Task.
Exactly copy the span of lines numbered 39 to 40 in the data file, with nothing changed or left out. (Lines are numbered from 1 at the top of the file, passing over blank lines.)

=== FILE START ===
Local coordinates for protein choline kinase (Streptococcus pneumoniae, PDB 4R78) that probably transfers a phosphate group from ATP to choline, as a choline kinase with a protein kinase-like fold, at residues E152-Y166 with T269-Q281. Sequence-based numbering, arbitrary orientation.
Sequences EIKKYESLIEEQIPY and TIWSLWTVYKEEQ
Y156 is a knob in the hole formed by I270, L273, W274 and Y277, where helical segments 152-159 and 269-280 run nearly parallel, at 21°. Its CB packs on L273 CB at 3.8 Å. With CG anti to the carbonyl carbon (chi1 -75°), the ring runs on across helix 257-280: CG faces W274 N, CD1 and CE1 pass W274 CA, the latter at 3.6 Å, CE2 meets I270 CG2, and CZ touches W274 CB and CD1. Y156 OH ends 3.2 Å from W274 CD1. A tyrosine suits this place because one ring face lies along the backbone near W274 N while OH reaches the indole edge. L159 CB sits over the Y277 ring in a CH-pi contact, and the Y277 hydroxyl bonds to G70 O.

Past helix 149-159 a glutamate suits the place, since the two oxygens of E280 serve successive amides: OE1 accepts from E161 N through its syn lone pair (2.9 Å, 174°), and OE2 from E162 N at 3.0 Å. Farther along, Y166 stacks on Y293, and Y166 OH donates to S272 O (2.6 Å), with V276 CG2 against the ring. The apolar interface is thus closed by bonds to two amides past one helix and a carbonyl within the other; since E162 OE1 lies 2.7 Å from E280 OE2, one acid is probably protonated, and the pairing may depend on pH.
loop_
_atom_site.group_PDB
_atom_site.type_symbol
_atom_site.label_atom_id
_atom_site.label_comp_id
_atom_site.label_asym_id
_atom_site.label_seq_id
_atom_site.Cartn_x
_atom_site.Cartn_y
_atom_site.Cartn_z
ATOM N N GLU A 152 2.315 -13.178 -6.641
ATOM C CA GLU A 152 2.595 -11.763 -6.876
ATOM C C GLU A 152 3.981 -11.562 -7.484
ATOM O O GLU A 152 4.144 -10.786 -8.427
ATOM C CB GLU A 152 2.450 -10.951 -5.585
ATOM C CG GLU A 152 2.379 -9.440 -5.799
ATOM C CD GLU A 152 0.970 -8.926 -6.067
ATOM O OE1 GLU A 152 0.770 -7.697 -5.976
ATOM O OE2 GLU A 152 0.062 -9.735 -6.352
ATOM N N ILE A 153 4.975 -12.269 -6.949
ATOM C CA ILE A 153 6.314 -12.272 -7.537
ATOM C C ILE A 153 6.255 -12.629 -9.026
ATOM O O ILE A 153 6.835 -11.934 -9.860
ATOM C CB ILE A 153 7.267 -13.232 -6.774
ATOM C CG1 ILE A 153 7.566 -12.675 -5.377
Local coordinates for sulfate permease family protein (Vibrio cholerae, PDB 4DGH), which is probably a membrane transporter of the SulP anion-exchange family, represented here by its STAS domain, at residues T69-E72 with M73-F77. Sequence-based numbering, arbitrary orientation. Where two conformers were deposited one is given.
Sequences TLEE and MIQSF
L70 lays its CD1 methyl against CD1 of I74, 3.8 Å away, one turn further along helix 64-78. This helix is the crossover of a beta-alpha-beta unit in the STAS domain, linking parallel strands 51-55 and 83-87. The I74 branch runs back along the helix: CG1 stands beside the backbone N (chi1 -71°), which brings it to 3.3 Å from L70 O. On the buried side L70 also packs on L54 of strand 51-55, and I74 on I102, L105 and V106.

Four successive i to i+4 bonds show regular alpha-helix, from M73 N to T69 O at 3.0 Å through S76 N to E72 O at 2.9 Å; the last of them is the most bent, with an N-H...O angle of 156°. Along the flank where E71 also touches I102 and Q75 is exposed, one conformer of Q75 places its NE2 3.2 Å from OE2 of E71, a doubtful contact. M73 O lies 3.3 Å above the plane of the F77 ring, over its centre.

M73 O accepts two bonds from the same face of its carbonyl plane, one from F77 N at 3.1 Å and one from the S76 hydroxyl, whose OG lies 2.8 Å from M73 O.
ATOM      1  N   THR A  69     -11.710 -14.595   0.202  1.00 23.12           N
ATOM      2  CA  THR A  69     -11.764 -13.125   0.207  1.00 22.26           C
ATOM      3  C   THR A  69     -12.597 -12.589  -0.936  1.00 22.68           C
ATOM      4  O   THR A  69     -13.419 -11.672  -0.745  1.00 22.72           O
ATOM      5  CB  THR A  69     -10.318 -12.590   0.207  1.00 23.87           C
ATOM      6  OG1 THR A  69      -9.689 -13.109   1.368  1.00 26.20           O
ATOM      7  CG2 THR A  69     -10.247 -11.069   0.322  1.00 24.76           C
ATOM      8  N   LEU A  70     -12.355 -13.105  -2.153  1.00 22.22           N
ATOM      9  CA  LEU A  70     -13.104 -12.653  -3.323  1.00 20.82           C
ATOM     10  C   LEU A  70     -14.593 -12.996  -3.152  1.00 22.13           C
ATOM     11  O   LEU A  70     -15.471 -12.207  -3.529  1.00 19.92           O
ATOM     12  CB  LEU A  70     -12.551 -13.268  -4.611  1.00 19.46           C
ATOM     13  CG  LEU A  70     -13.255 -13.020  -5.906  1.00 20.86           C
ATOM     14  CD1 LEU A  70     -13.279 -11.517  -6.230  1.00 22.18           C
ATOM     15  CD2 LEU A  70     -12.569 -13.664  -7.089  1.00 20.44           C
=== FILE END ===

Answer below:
ATOM      5  CB  THR A  69     -10.318 -12.590   0.207  1.00 23.87           C
ATOM      6  OG1 THR A  69      -9.689 -13.109   1.368  1.00 26.20           O